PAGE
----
Tuesday, December 27, 2022

The Economy of Disaster

My son-in-law Ronnie is stranded at the Portland Airport—again. He paid the money for Lyft on Saturday to join his family and ours in Palm Springs, only to be turned away from his cancelled flight. Hours of back and forth and he was re-booked on a flight for today, three days later. Weather conditions were improved and off he Lyfted to the airport, but did not get lifted up in the plane. Flight cancelled again due to back-up. There he is, on a long line crawling to the agent, with little hope that anything can be done. He will just miss any semblance of Christmas with his family and not get to enjoy the hard-earned rest and respite in warm-weather that he looked forward to. 


The domino effect continues, as he took precious time off from his work to make this happen, one of the two weeks he gets off all year. So now he’s home alone, wasting his vacation time, unable to simply work in the days ahead (as a hand therapist, no patients scheduled) and losing the money for that week. His kids were scheduled to fly back with him from here this Saturday while their Mom rode back with us to SF to see a childhood friend and greet her baby. Perhaps they can still fly alone, but then probably be charged the $100 fee for unaccompanied minors. So alongside all the emotional turmoil is the financial penalty. 


Of course, Ronnie is far from alone, as the country is awash in such holiday airport fiascos and on one level, it all is an act of God that one can’t do anything about. Next to drought, pestilence, tornados and such that threaten life and crops and homes and livelihood, all First-World problems. 


And yet. Climate change is less an act of God and more a result of human ignorance and greed. “We all sit down someday to a banquet of consequences” said Robert Louis Stevenson and this particular meal is far from delicious or nutritious. And amidst the psychological anxiety and real destruction is an actual price tag measurable in dollars. Money is something our culture understands best and it is damn expensive to send relief to hurricane disasters and such.

And in the other fields of human short-sightedness— the systemic racism, the failures of schools, the assault of media’s violence and program of constant consumption and distraction, the political fiascos, the corporate-sponsored oxy drug addictions— there is a price tag measured in dollars alongside the toll on human health and happiness. It costs a lot of money to break things and then try to fix them. In just one of many examples, California spends more money on prisons than on schools.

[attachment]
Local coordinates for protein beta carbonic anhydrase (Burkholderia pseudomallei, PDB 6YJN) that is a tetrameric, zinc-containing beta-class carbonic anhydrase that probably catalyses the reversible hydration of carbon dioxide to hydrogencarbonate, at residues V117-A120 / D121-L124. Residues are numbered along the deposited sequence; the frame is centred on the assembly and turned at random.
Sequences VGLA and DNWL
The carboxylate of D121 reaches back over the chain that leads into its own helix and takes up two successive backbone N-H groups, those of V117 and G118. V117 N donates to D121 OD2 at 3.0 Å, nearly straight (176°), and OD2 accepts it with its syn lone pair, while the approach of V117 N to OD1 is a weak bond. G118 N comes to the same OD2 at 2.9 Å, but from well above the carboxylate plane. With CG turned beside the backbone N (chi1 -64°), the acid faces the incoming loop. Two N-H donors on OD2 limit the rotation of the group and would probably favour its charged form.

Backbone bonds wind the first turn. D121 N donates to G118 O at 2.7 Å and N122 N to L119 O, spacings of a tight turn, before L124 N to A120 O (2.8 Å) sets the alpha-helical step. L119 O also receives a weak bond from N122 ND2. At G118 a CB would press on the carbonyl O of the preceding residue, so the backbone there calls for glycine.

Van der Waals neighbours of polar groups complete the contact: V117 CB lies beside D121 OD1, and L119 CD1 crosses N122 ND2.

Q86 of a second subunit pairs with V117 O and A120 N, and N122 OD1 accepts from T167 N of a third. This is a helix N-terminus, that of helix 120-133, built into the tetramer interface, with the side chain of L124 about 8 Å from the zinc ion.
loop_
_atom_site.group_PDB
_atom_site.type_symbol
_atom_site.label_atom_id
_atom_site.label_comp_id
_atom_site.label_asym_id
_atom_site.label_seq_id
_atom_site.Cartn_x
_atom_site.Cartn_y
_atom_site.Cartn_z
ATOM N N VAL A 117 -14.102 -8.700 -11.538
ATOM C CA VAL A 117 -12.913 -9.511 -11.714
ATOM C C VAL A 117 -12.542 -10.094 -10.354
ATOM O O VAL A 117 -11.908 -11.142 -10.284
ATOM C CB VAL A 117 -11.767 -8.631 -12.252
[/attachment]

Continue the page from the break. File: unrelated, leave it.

I think of the bumper sticker “If you think education is expensive, try ignorance.” So my guiding philosophy as a teacher is “Get it right the first time.” Give children—and everyone— the food, shelter, sense of welcome and belonging, skills to think critically and feel compassionately and tools to help them get up themselves when they fall (always with a little help from their friends), the nurturing, caring community that helps them feel safe, wanted and valued, the arts education that brings beauty into their lives. The progressive school where I worked had a progressively rising tuition, but also the independence to create such a community. In the long run, by giving the children all or most of the above, it perhaps saved both them and the state money by not creating the need down the line for expensive therapies, rehabs, prison and more. 


None of this is consolation for Ronnie and all his fellow stranded passengers. Just a thought to consider yet again why it’s important to keep human and planetary health as guidelines for decision-making. We can’t get Ronnie on the plane today, but we can re-double our efforts to pay attention to all that needs fixing and work yet harder to “get it right the first time.”


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